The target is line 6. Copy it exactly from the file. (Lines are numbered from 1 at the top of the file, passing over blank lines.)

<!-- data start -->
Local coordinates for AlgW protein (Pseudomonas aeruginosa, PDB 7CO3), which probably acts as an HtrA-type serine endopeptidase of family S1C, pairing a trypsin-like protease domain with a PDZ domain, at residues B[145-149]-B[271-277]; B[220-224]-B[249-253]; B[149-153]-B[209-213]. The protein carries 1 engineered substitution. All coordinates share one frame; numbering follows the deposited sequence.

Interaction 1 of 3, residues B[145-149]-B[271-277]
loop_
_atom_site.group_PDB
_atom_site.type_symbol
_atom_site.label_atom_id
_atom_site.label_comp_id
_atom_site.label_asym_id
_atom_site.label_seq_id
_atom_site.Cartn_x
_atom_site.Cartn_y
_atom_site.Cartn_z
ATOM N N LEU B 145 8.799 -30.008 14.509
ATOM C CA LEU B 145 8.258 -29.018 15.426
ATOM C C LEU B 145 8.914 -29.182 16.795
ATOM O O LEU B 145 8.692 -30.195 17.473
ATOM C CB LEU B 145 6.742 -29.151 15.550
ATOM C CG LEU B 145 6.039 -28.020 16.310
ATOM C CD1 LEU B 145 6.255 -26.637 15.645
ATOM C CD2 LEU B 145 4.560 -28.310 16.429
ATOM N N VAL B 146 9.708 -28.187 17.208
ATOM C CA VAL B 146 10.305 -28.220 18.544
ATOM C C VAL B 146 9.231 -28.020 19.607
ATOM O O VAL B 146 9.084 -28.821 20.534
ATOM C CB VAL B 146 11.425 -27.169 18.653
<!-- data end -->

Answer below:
_atom_site.label_atom_id